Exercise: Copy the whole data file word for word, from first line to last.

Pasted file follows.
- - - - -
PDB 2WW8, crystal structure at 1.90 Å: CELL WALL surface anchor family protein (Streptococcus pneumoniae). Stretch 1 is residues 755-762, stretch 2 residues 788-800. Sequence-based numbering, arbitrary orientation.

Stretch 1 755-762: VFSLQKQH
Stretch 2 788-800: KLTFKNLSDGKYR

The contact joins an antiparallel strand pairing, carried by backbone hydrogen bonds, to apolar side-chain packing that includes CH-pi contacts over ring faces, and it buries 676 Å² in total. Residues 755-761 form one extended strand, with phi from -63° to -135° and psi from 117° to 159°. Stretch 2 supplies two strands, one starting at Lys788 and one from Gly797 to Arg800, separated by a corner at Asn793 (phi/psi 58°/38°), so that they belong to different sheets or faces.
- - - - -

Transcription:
PDB 2WW8, crystal structure at 1.90 Å: CELL WALL surface anchor family protein (Streptococcus pneumoniae). Stretch 1 is residues 755-762, stretch 2 residues 788-800. Sequence-based numbering, arbitrary orientation.

Stretch 1 755-762: VFSLQKQH
Stretch 2 788-800: KLTFKNLSDGKYR

The contact joins an antiparallel strand pairing, carried by backbone hydrogen bonds, to apolar side-chain packing that includes CH-pi contacts over ring faces, and it buries 676 Å² in total. Residues 755-761 form one extended strand, with phi from -63° to -135° and psi from 117° to 159°. Stretch 2 supplies two strands, one starting at Lys788 and one from Gly797 to Arg800, separated by a corner at Asn793 (phi/psi 58°/38°), so that they belong to different sheets or faces.